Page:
The nose immediately indicates that something unusual is in the mix, with a distinct sweetness above and beyond even the most sugar-forward of mezcal bottlings. Intensely floral on the nose (that’s the damiana talking), with overtones of cinnamon sugar, it still has that lightly smoky, vegetal funk that is the hallmark of mezcal. On the palate, the spirit offers a similar experience, which includes heavy herbal/floral notes that play out over a strange base of roasted mushroom and wet forest floor. The finish evokes the burnt embers of a dying fire — it’s distinctly light on the smoke compared to most mezcals — but also layers on a bitter, vegetal note that mars the more effervescent early character of the mezcal and leaves you wondering where all that sweetness on the nose ran off to.

All told, this might work as a mixer in an herb-heavy cocktail, but on its own the lack of both focus and balance leave the imbiber wanting.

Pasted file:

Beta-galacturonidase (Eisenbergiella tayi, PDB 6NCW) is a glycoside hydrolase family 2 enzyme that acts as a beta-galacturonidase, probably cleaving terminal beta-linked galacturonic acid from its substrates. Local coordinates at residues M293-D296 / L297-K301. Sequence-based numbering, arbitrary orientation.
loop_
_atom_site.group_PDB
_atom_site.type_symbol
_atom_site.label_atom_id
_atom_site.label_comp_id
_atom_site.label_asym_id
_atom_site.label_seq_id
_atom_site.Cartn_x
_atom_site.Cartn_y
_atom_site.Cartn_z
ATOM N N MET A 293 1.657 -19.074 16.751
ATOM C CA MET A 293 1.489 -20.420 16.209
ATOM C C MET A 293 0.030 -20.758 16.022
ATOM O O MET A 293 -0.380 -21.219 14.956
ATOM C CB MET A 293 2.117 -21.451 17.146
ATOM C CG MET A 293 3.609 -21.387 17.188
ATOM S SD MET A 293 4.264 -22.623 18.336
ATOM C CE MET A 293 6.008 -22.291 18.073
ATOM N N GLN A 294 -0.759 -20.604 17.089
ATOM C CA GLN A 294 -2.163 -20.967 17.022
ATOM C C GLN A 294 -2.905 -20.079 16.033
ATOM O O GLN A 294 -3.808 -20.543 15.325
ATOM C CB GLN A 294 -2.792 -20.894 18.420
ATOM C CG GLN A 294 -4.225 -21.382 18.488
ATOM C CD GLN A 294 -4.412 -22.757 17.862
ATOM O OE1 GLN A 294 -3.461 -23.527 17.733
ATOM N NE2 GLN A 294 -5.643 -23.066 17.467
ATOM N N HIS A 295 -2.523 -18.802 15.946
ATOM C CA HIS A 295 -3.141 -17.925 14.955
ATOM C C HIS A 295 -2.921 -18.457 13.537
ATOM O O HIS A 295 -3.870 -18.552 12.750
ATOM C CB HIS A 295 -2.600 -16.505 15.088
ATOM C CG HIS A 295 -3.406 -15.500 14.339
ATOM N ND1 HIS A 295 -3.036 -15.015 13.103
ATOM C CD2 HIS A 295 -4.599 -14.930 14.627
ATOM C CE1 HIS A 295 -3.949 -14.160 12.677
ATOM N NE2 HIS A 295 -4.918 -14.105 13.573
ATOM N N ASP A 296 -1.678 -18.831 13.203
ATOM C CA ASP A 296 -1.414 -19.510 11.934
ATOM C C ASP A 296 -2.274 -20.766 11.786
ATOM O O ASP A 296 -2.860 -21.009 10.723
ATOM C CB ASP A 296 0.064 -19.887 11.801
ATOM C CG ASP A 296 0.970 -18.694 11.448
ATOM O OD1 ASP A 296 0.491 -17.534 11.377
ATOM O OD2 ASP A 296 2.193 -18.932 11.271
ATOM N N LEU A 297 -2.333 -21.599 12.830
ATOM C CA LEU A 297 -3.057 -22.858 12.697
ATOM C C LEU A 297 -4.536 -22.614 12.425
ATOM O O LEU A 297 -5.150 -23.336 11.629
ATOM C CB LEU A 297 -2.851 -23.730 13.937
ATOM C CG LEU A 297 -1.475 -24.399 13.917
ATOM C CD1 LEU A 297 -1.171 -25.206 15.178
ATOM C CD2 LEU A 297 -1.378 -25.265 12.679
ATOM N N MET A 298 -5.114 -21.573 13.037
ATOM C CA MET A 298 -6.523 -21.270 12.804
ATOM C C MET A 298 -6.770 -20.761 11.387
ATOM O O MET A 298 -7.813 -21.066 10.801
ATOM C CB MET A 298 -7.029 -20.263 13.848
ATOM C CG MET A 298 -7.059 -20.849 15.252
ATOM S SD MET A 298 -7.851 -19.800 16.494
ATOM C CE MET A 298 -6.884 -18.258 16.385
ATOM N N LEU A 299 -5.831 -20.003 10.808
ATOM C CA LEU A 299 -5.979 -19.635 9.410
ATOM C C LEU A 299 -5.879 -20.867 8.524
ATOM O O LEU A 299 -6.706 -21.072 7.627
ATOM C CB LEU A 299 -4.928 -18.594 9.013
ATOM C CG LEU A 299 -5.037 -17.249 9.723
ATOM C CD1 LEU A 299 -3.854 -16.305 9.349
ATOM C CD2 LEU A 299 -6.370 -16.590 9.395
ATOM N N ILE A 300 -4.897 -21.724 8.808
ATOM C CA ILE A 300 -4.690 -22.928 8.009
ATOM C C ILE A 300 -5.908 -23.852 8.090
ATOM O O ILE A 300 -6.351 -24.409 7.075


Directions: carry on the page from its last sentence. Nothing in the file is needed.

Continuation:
88 proof. Aka Gem y Bolt Mezcal.

C+ / $58 / gemandbolt.com

Review: Old Camp Peach Pecan Whiskey

Sweet and lowdown, you got it: Old Camp is a whiskey from a country duo called Florida Georgia Line. I’ve never heard of ’em, but once you set foot in the spirits world, eventually we were bound to cross paths.

Essentially a novelty spirit, Old Camp is mystery whiskey that’s heavily doctored with peach and pecan flavors.

How heavy? Peach candy and candied nuts are really all you can catch on the nose, overpowering like sticking your face in a tub of some kind of super-Southern ice cream. On the palate, an overwhelming sweetness hits you right in the face, all peaches in syrup, maple, brown sugar, and flamed bananas. It takes quite awhile for the initial rush of sugar to fade, and after a minute or so the more savory pecan character finally shows its face. This is actually the most engaging part of the spirit, a comforting and authentic hint of roasted nuts that goes a long way toward redeeming the sugar bomb that’s come before.